Beyond the Identification of Transcribed Sequences:
Functional, Evolutionary and Expression Analysis
12th International Workshop
October 25-28, 2002
Washington, DC

List of Abstracts * Speakers * Organizers * Authors * Original Announcement

Complex Transcriptional Circuitry at the G1/S transition in Saccharomyces cerevisiae

Christine E. Horak, Nicholas M. Luscombe, Jiang Qian, Stacy Piccirrillo, Mark Gerstein and Michael Snyder
Department of Molecular, Cellular and Developmental Biology and Department of Molecular Biophysics and Biochemistry, Yale University, New Haven, CT 06520-8103
Telephone: 203 432 6139
Fax: 203 432 3597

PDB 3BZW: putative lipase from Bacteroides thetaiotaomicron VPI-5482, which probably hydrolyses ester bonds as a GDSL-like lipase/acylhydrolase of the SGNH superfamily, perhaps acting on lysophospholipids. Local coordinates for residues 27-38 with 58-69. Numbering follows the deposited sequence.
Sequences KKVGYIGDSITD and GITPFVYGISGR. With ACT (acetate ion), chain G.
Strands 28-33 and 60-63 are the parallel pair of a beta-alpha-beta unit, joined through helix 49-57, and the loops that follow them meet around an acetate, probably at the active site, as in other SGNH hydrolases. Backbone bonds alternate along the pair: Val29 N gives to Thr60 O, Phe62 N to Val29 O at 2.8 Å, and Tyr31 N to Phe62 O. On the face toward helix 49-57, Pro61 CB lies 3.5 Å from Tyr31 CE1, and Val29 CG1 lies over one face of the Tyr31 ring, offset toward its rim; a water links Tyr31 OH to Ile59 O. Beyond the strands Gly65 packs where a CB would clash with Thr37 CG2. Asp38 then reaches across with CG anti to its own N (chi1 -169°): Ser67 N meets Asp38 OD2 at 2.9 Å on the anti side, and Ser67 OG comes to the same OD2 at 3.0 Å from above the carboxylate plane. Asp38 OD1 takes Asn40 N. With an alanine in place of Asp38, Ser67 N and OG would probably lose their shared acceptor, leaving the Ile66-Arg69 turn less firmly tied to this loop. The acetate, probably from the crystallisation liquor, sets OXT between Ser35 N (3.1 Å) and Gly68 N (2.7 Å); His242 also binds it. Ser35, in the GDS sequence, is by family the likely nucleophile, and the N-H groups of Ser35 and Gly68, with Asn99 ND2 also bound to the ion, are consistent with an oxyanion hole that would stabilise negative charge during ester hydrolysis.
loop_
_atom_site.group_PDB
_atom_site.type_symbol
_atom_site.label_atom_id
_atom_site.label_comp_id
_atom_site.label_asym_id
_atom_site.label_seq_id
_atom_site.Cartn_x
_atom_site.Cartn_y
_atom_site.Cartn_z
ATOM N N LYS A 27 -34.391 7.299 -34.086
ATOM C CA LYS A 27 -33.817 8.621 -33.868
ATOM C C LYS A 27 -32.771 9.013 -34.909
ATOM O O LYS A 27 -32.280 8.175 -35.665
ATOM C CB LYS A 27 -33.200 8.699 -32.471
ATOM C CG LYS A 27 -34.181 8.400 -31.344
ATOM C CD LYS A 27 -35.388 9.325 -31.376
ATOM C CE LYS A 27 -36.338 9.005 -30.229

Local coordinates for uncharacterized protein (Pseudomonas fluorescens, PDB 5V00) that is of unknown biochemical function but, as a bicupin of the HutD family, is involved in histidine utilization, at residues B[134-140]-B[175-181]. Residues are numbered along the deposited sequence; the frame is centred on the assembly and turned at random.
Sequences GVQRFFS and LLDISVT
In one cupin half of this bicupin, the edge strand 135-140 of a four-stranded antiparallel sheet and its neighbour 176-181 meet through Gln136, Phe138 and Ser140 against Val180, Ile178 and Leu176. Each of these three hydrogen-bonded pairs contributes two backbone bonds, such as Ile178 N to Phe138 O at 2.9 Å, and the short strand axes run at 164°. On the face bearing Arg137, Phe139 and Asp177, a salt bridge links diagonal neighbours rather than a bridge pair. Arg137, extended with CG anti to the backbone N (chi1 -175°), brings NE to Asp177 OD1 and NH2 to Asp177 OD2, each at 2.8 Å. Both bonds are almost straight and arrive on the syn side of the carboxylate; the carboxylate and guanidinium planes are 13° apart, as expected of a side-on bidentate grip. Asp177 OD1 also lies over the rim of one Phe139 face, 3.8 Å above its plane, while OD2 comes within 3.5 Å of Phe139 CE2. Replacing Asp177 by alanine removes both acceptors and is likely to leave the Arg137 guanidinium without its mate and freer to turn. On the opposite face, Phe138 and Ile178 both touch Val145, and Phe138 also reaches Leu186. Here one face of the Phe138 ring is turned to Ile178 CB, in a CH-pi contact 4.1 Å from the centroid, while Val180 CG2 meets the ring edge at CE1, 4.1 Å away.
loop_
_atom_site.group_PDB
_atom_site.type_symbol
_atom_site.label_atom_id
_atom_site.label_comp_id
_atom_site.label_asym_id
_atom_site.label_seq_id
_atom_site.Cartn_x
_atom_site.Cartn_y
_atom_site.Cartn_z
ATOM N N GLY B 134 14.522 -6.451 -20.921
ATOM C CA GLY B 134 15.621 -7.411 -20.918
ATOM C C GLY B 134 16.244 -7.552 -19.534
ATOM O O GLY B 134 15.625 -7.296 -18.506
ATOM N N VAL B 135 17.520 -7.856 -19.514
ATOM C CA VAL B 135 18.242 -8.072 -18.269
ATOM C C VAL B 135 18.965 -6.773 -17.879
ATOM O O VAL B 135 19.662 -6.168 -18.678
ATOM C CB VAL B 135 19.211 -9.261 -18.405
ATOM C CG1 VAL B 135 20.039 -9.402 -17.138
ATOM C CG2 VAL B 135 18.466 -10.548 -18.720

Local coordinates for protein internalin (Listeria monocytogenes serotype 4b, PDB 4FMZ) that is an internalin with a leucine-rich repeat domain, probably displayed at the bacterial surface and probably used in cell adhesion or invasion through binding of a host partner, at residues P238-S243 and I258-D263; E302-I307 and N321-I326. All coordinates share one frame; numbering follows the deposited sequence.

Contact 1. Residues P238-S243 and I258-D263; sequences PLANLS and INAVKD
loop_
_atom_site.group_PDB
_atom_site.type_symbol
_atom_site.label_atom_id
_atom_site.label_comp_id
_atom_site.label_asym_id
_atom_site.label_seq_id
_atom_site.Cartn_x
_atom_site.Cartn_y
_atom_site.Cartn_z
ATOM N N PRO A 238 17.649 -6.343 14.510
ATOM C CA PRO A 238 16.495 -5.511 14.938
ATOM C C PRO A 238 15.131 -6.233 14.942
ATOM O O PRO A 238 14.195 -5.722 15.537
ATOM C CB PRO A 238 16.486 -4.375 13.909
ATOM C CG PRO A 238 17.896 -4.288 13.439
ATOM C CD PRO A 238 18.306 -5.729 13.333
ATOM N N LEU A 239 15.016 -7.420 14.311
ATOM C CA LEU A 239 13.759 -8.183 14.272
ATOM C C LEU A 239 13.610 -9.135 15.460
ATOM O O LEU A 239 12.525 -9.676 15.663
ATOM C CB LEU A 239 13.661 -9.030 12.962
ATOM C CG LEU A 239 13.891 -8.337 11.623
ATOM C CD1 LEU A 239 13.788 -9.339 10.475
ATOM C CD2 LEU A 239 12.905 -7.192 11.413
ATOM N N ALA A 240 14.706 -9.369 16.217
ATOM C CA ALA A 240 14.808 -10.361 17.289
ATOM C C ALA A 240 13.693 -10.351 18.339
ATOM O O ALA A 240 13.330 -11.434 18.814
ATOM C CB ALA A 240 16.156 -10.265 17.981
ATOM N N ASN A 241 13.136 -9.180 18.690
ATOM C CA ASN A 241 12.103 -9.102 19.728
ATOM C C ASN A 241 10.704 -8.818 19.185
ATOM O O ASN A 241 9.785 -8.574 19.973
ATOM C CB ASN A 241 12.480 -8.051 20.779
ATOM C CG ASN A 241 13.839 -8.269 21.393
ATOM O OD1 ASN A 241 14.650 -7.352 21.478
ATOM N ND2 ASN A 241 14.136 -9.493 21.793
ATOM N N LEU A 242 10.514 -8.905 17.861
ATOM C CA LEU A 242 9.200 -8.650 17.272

In the yeast Saccharomyces cerevisiae, SBF (Swi4-Swi6 cell cycle box binding factor) and MBF (MluI binding factor) are the major transcription factors regulating the START of the cell cycle, a time just before DNA replication, bud growth initiation and spindle pole body duplication. These two factors bind to the promoters of 235 genes, but bind less than a quarter of the promoters upstream of genes with peak transcript levels at the G1 phase of the cell cycle (Iyer et al. 2001). Several functional categories, which are known to be crucial for G1/S events, such as spindle pole body duplication/migration and DNA synthesis are underrepresented in the list of SBF and MBF gene targets. SBF binds the promoters of several other transcription factors including HCM1, PLM2, POG1, TOS4, TOS8, TYE7, YAP5, YHP1 and YOX1. Here, we demonstrate that these factors are targets of SBF using an independent assay. To further elucidate the transcriptional circuitry that regulates the G1 to S phase progression, these factors were epitope-tagged and their binding targets were identified by chIp-chip analysis. These factors bind the promoters of genes with roles in G1/S events including DNA replication, bud growth, spindle pole complex formation, as well as the general activities of mitochondrial function, transcription and protein synthesis. While functional overlap exists between these factors and MBF and SBF, each of these factors has distinct functional roles. Most of these factors bind the promoters of other transcription factors known to be cell cycle regulated or known to be important for cell cycle progression and differentiation processes indicating that a complex network of transcription factors coordinates the diverse activities that initiate a new cell cycle.

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